Currency intervention


Currency intervention

Currency intervention is the buying or selling of currency by central banks in an attempt to manipulate the price of a particular currency.

Contents

Japanese Yen

From 1989 to 2003, the Japanese economy was suffering from a long deflationary period. On June 2003, over a 15 month period, the Japanese central bank intervened in the YEN/USD currency markets by creating over 35 trillion Yen of currency ("printing" money). This currency was then used to buy 320 billion U.S. dollars, which were in turn invested into U.S. treasuries. This increased the supply of yen, weakening the yen against the dollar, improving exports and lifting Japan out of a deflationary period. At the same time, the U.S. was lifted out of the 2001-2003 recession with the ability to keep interest rates low, despite growing trade and government deficits.[1][2]

Chinese Yuan

When a consumer in the U.S. buys a Chinese product, Chinese manufacturers are paid in US dollars. These U.S. dollars are then deposited in a U.S. bank account. At this point, the Chinese exporter needs to convert dollars into yuan. Through its commercial bank it sells the U.S. dollars to the Chinese central bank, the People's Bank of China. Since the trade between the United States and China does not balance, there is a shortage of yuan and a surplus of U.S. dollars in the Chinese central bank (therefore the Yuan must be 'created'). The usual remedy to this situation used in international trade would be for the Chinese central bank sell its dollars on international currency markets and buy yuan in exchange, resulting in a self-correcting system: the U.S. dollar weakens and the Chinese yuan strengthens, until equilibrium is restored and the trade gap closes.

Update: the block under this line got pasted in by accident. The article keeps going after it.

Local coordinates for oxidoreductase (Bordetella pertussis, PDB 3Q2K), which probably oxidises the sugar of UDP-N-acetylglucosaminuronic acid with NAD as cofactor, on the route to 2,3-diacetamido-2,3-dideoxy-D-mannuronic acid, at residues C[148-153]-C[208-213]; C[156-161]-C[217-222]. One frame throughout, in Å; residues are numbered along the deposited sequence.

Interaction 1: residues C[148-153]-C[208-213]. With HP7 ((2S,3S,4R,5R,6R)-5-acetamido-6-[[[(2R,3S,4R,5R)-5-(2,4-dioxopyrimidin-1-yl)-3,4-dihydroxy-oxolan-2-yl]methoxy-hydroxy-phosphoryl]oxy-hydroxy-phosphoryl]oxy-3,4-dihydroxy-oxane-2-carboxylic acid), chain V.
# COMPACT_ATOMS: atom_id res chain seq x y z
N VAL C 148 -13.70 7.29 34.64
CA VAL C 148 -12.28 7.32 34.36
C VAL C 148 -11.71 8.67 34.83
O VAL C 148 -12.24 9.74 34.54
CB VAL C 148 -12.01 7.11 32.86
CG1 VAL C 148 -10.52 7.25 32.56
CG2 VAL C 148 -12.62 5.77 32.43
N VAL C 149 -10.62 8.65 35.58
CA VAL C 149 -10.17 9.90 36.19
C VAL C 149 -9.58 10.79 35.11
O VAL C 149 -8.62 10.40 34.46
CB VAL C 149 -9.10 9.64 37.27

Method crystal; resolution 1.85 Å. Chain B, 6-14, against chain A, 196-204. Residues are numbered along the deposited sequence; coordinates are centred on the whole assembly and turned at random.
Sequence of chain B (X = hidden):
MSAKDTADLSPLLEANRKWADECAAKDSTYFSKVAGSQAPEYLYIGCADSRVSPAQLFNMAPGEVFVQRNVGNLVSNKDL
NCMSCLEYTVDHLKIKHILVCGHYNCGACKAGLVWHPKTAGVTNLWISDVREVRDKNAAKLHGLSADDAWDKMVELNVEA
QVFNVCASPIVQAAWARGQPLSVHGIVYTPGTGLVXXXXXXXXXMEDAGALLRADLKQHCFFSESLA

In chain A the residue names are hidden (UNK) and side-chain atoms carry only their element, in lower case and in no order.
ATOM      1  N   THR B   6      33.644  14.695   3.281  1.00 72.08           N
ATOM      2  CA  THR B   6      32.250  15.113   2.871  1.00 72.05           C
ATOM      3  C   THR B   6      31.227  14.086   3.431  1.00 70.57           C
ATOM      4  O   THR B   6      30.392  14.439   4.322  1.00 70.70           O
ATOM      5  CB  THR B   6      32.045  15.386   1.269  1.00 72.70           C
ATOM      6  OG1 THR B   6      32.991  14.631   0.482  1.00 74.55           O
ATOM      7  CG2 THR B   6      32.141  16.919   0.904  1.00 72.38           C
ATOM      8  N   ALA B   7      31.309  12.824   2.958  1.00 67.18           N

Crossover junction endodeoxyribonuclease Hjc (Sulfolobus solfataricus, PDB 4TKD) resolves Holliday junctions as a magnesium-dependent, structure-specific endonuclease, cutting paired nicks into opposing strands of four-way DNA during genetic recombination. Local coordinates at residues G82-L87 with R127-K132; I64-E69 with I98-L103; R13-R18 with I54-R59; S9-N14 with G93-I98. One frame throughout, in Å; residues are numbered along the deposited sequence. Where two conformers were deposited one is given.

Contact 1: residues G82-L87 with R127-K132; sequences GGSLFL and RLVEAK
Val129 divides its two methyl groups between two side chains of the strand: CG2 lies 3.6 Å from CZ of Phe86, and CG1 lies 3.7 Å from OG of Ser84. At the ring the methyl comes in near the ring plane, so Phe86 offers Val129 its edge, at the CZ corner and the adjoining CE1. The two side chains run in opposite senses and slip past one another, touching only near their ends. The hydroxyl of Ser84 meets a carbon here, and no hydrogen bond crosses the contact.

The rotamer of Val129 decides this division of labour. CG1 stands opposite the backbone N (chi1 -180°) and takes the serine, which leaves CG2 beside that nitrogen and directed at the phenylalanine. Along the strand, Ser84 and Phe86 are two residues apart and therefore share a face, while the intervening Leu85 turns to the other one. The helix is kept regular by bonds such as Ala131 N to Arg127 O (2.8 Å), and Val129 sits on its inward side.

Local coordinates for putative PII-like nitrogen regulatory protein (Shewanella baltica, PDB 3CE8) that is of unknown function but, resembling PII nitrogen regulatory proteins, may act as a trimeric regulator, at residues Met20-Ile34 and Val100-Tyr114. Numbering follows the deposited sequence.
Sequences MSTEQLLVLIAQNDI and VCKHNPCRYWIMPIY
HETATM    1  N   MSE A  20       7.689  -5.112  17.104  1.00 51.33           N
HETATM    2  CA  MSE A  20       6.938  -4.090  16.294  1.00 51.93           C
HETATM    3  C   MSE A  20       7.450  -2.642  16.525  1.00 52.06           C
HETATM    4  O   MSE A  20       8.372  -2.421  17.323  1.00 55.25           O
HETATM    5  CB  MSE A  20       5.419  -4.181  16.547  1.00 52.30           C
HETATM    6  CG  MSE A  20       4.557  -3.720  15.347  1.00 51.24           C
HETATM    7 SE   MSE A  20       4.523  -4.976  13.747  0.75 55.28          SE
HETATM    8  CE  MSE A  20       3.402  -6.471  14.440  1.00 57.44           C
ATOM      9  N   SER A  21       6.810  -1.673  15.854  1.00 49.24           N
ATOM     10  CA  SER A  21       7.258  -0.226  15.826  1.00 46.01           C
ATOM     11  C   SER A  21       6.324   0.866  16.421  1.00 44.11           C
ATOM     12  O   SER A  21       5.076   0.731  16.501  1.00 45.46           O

However, in order to avoid this situation (which would decrease Chinese exports), the Chinese central bank chooses a different solution: it slows the appreciation of the Yuan, or in some cases effectively pegs the CNY against the USD. The central bank net buys USD, then sterilizes the excess dollar flows by buying dollar-denominated assets, such as U.S. treasuries. This has the effect of keeping the excess dollars out of the currency exchange markets, where they would cause a correction in the exchange rates. Thus, the Chinese central bank manipulates the exchange rates by creating yuan and buying U.S. debt. This "printing" of Chinese Yuan by the central bank is not without consequence, however, since in excess (if yuan are created faster than domestic economic output) it would eventually lead to inflation, causing consumer prices to rise.[2][3] Economist Paul Krugman writes that by keeping its currency artificially weak China generates a dollar surplus; this means that the Chinese government has to buy up the excess dollars.[4]

United States and the Great Depression

During the 1920s, the U.S. government "sterilized" gold in-flows from Europe used to purchase products, in an effort to prevent the U.S. dollar from strengthening and hurting the export economy. This set the stage for the Great Depression, as it caused the money supply of gold in Europe to shrink (deflation).[5]

See also

References

  1. ^ Michael Maloney, Guide to Investing in Gold and Silver, Hachette Book Group, 2008, page 88-89
  2. ^ a b http://www.petersoninstitute.org/publications/chapters_preview/360/13iie3519.pdf
  3. ^ Michael Maloney, Guide to Investing in Gold and Silver, Hachette Book Group, 2008, page 84-85
  4. ^ http://krugman.blogs.nytimes.com/2010/02/04/chinese-rumbles/
  5. ^ Michael Maloney, Guide to Investing in Gold and Silver, Hachette Book Group, 2008, page 86

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